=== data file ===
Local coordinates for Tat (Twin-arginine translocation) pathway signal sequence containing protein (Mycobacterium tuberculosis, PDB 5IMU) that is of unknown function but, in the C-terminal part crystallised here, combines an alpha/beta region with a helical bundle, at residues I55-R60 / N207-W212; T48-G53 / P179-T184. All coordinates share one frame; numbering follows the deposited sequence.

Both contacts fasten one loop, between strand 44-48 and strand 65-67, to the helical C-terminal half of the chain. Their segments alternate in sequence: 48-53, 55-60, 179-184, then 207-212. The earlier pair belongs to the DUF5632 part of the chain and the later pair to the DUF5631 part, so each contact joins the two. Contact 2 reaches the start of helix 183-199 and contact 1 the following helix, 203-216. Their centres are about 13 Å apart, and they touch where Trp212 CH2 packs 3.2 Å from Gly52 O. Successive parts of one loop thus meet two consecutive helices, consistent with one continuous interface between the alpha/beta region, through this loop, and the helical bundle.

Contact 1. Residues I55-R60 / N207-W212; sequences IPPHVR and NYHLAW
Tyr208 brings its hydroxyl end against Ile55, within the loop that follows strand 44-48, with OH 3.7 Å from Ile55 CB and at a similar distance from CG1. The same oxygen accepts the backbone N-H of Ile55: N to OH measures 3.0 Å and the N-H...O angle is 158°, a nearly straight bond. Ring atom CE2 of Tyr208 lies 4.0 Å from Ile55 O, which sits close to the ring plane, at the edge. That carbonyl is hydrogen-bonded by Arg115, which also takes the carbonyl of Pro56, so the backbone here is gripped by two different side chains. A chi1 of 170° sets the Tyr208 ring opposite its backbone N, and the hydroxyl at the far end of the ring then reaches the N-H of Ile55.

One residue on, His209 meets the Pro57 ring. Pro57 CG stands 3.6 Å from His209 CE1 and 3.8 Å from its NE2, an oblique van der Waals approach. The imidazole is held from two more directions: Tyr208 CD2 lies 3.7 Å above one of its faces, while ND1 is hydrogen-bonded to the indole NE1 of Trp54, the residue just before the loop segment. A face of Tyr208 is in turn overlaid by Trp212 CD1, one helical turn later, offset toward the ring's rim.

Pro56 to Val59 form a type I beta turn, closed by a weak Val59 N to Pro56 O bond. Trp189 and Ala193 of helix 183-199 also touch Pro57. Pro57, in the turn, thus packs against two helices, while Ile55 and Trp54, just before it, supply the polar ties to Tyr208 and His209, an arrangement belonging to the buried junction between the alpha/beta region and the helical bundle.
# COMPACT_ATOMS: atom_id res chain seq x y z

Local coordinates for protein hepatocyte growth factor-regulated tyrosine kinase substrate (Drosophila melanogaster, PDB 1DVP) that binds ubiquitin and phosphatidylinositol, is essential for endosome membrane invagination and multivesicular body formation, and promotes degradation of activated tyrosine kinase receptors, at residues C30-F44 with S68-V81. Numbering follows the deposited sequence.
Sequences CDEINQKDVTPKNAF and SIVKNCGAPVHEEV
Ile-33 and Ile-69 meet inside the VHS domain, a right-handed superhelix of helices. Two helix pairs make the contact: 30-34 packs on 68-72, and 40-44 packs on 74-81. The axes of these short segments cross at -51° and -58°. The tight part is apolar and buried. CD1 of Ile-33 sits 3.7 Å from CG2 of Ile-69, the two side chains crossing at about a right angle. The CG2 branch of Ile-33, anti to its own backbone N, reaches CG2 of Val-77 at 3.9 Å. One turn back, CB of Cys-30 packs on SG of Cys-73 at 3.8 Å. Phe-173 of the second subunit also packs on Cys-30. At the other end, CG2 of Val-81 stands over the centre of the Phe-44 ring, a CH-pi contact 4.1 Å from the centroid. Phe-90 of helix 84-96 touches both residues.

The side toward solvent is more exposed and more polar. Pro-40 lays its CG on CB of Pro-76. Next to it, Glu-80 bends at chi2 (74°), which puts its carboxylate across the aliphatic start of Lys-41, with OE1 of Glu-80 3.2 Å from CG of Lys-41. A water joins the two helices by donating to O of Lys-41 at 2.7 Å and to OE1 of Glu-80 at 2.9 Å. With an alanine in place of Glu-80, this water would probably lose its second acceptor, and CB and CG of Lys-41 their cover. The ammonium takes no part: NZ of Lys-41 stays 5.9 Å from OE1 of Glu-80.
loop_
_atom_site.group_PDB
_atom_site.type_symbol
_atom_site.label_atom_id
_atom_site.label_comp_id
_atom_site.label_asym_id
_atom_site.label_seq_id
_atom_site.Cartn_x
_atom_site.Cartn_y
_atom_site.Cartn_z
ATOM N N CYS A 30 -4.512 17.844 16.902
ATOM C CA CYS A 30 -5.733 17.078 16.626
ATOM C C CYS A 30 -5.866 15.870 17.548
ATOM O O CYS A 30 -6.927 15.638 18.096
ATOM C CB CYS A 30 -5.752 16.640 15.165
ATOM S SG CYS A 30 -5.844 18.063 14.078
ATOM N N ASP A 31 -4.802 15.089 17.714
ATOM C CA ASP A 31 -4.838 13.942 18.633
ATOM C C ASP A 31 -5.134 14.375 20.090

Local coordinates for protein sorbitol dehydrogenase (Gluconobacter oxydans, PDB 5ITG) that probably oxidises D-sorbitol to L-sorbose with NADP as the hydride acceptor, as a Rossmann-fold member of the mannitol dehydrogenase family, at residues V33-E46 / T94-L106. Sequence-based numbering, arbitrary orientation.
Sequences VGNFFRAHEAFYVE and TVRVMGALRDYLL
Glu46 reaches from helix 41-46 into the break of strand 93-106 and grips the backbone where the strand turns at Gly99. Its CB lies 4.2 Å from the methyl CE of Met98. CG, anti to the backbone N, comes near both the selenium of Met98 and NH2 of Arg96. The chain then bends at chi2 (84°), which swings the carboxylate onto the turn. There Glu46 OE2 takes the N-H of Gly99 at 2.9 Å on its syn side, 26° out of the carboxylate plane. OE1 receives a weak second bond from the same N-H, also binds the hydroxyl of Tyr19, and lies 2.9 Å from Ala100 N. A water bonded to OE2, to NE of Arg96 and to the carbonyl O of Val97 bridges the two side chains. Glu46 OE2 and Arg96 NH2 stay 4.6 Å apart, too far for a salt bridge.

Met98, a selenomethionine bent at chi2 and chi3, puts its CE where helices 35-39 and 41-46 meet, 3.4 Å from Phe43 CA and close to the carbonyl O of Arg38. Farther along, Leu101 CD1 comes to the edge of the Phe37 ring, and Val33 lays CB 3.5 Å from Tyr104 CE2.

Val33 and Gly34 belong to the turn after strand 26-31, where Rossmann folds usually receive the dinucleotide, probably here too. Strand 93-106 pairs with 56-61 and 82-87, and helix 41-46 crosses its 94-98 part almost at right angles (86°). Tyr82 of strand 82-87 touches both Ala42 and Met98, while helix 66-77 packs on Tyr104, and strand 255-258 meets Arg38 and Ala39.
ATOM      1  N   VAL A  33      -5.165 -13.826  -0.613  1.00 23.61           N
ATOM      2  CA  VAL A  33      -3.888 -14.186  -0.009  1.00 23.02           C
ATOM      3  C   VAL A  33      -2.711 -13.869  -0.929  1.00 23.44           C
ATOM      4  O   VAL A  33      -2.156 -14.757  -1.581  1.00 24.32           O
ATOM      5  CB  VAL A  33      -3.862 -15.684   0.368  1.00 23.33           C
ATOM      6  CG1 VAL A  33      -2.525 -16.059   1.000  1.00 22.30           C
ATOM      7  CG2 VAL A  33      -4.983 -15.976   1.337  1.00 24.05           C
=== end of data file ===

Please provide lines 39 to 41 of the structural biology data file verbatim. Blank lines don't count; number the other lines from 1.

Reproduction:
ATOM      4  O   VAL A  33      -2.156 -14.757  -1.581  1.00 24.32           O
ATOM      5  CB  VAL A  33      -3.862 -15.684   0.368  1.00 23.33           C
ATOM      6  CG1 VAL A  33      -2.525 -16.059   1.000  1.00 22.30           C